A Sacramento family deals with the loss of a son and brother
Sometime after dawn on the morning of April 7, 1988, a 24-year-old man named David Orr slipped out of an unlocked door of the Anne Sippi Clinic in Los Angeles, where he was a resident. David Orr disappeared that morning never to be seen again.
This wasn't the sensational kind of disappearance that draws television cameras and public interest. There was no exhaustive FBI investigation for material clues leading to his whereabouts. In this case, the only people left to wonder and worry about the absence were family members, most of whom now live in Sacramento.
David's life had been a helix of contradictions for some time.
Though officially considered a danger to himself, David had often shown the capacity to be singularly charming, bright and resourceful. He didn't finish high school, for example, but the day after his classmates at Wooster High outside of Reno graduated, David rode his bicycle 10 miles into town and breezed through the GED. Another time, just two years before his disappearance, David marshaled the substantial physical and mental stamina necessary to complete a grueling mountain climb to the top of Argentina's Mt. Aconcagua, the highest peak (22,835 feet) in the western hemisphere.
But everyday living became a trial for David and he was diagnosed as mentally ill by the time he was in his 20s. Eventually, he became a resident at the Anne Sippi Clinic, a private mental health facility, which fits inconspicuously into the hills of El Sereno, a Latino working-class neighborhood in southeast Los Angeles.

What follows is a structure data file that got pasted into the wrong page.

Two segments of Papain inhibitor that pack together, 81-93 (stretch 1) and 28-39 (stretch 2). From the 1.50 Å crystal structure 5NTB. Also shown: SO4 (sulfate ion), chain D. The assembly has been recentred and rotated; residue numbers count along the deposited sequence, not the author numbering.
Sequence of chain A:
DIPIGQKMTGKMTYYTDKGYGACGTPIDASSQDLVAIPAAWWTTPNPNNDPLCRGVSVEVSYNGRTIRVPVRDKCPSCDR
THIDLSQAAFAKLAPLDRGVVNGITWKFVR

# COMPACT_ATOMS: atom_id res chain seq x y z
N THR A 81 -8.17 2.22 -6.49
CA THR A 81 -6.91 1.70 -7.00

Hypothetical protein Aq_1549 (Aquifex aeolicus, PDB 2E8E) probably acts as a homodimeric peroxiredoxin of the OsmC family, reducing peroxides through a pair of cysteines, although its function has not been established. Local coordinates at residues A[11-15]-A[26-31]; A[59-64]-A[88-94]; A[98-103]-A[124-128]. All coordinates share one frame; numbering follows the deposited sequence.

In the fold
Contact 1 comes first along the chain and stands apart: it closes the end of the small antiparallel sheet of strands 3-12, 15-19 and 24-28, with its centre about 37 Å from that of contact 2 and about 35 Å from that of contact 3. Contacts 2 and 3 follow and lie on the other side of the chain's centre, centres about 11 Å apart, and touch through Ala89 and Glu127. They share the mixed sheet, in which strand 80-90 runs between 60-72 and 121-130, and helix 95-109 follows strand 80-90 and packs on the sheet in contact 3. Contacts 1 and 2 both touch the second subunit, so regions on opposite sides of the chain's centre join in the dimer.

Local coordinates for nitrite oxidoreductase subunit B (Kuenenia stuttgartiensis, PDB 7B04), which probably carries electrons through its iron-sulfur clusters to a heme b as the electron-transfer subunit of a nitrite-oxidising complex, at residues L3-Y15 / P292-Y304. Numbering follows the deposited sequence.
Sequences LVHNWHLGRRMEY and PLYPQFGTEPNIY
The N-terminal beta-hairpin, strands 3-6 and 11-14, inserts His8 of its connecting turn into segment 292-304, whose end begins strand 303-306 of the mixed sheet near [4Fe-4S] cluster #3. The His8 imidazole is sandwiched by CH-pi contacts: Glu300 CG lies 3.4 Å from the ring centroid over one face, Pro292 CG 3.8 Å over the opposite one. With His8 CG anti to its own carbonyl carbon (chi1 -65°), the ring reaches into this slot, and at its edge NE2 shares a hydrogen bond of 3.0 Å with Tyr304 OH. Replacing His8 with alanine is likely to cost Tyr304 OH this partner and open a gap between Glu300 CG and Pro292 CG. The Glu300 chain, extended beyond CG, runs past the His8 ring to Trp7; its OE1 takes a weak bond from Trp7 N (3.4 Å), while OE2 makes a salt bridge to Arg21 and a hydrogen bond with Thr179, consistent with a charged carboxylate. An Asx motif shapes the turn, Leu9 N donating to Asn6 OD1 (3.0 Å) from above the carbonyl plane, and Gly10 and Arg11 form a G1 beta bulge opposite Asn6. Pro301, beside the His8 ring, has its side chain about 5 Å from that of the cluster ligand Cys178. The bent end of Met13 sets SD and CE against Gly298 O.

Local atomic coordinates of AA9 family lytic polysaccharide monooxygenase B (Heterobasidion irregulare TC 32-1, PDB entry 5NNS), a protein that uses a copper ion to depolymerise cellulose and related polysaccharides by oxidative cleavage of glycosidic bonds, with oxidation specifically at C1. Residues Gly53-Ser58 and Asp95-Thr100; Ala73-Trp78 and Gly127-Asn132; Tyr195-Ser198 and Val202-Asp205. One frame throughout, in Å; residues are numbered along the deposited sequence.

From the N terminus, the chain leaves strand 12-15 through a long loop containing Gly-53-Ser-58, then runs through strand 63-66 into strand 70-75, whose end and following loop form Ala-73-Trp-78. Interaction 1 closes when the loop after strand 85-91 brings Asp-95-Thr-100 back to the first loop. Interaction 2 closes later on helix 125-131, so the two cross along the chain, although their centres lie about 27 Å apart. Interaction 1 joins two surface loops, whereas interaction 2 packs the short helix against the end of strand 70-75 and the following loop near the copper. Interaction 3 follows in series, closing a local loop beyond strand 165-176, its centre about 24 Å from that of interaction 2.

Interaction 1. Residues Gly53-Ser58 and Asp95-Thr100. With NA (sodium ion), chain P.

Attendants were on duty around the clock at the clinic that day in 1988 when David disappeared. But it wouldn't have been difficult to slip out of a door while they were on the other side of the building. That's what David must have done.
And he disappeared without a trace.
Over the next 10 years, David's family did what any family might in a similar situation. They searched endlessly for him, contacting police, hospitals and mental health agencies all over the country. They hired private investigators. Their hopes grew slimmer as time passed, but some in the family remained optimistic that David might turn up again one day.
Then in February 1998, Sacramentan Susan Orr saw a picture of a man who resembled her son in a Bodega Bay newspaper. She called the missing persons unit of the Los Angeles Police Department, something she had done regularly -- each March 21 -- on David's birthday. The very next morning a woman from the LA County Coroner's office called. The investigator told Susan that her "missing" son of 10 years was, in fact, dead and that David's body had actually been identified seven years earlier, back in 1991. The identification was made on records of a body found at the railroad tracks near Valley Boulevard in the City of Industry. David's body had been discovered around 1:30 p.m. on April 7, 1988 -- about eight hours and 22 miles from where he disappeared.
David had died on the very day he had disappeared.
Since coroners could not then identify the body, David was buried as "John Doe #93." When he was identified several years later, the Orr family, inexplicably, was not notified.
The following is an attempt, on the 11th anniversary of the disappearance of David Orr, to solve at least part of the mystery of his life and create a context for understanding why his death came -- for him and his family -- in the disturbing way it did.
By Marcus Crowder
From Sacramento News & Review, April 15, 1999. Reprinted with permission.